People just love this book, don’t they? I guess I can understand some of that. There’s a good deal to appreciate in the literary side of the work. Golden has done a marvellous job of evoking the characters, and creating a setting that has tremendous verisimilitude for the reader. And yet, the book left me uncomfortable.
For those of you who don’t know, Memoirs of a Geisha is a work of fiction — a romance, really — which has been dressed in the kimono of an autobiography of sorts. Golden creates a fictional interviewer and translator at the beginning, and then offers us a work composed from ‘recorded interviews’ with his fictitious lead character, the geisha Sayuri.
The biographical material works very well, and Golden creates a wholly believable ‘voice’ for his Sayuri. The book is fully of interesting titbits and details, elements of the culture and the times, and particularly the location within Japan wherein the book is set. And yet, were it purely a biography I would find it very hard to believe, for it’s wrapped around what is really a very mundane, very conventional ‘love at first sight is finally requited’ tale with Sayuri at its centre.
On the other hand, viewed purely as a novel I found the book little to my liking. Biographies are interesting because they are biographies. From a novel, I hope for both more, and less. More in the sense that I’d like a more complex tale, stronger themes… I’d like to see more at stake than I do in a biography, generally speaking. And less in that I am willing to sacrifice minutiae of detail — the careful description of a colourful kimono; the precise arrangement of an apprentice geisha’s hair — in exchange for that strong and complex tale.
In fact, thinking careully, I find Golden’s book to be quite a lazy work. This might seem odd, considering the depth of research involved, the care he has taken over building Sayuri’s ‘biography’ — but a quick investigation of Golden’s background reveals him to be a scholar of Japanese history and art. I would never say that the evocation of the Gion district and the geisha lifestyle was an easy task — but I would say that for a man of Golden’s learning, it would be far easier than for most.
This book seems to me something that Golden has done to display his learning and study. There is in the West a lingering fascination with the geisha, and a lack of real information about them. Rather than writing an honest novel, or an equally honest historical study, Golden has chosen to pretend that his novel is history.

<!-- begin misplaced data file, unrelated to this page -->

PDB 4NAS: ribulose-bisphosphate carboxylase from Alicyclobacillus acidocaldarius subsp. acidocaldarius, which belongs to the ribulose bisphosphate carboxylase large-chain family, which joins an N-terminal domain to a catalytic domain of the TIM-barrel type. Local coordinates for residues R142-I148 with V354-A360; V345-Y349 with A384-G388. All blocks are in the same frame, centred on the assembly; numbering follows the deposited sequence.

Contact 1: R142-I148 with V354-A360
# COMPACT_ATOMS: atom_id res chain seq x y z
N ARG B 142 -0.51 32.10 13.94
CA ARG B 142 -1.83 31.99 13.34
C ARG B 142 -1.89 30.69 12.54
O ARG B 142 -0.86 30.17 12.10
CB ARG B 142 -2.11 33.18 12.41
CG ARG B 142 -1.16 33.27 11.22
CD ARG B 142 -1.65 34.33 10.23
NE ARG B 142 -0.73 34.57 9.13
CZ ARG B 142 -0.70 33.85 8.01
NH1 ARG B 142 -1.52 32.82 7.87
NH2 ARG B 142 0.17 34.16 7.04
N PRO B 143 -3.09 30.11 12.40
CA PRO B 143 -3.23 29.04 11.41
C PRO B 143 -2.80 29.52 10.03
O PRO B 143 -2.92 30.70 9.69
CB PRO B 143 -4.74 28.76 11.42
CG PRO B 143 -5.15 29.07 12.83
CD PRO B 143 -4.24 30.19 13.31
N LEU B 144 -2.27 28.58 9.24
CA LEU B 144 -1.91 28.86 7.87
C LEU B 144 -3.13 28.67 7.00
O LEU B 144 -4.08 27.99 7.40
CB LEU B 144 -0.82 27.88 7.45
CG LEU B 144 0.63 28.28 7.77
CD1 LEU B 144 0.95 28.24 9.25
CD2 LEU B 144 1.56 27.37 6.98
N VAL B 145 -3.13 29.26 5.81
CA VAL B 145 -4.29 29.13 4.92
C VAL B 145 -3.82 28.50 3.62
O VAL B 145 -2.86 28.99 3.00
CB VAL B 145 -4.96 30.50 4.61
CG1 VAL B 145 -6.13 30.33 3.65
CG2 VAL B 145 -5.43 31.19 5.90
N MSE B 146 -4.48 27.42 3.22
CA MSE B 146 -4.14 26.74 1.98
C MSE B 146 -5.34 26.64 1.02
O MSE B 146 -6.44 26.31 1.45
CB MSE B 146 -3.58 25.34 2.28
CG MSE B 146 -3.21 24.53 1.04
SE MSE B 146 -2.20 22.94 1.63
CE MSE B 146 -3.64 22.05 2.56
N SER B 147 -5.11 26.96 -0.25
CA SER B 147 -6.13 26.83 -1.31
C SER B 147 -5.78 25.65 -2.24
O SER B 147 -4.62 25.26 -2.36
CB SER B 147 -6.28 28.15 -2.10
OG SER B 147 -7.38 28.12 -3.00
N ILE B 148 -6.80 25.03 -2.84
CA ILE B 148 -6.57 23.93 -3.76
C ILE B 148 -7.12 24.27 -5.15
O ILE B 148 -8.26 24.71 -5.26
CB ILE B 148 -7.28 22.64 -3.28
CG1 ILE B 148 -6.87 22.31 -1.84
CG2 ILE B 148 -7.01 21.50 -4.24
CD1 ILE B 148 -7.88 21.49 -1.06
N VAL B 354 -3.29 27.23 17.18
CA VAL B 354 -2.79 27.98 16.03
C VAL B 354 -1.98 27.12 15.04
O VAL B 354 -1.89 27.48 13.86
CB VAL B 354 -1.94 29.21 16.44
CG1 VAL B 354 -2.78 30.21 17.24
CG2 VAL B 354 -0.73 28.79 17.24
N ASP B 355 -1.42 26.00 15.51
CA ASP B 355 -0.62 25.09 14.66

Now there are many fine historical romances out there, though relatively few take the form of autobiography. Am I meant, then, to be overwhelmed by Golden’s art in the creation of his narrator Sayuri? But why? There’s nothing easier for the novelist than to build a convincing character if that character spends the entire book talking about herself and her life.
Should I be delighted by the novel? I think not. As a little girl, Sayuri has a chance encounter with a powerful man who impresses her. For the next thirty years or so, she dreams of him, encountering him from time to time, eventually rising to the circles in which he moves — and finally becoming his mistress, despite the inevitable obstacles. And these obstacles: a spiteful, jealous senior geisha of the same household as Sayuri; World War II; the fact that the best friend and right-hand man of her desired lover is deeply enamoured of her, preventing the Desired One from acting… there’s nothing really very interesting in any of these. They unfold like a hand of cards, like — well, like the worn and well-signalled plot turnings of a rather generic romance.
I very much wanted to like this book. Instead, I find myself wishing it had been one thing, or the other, and wondering what it is that has so beguiled so very many readers.
There is one consequence which will follow from reading and reviewing this book, however. It seems that in researching his book, Golden did indeed interview and record a real geisha by the name of Mineko Iwasaki, and by some accounts used rather more of her material than he should. Certainly, she later brought a lawsuit against him for breach of confidentiality. But more importantly, she also produced her very own autobiography, Geisha of Gion — and I am now rather more interested in that book than I am in Golden’s piece.
It will be interesting to see the outcome. Is Arthur Golden really a talented novelist? Or is he merely a student of Japanese history and a very successful opportunist?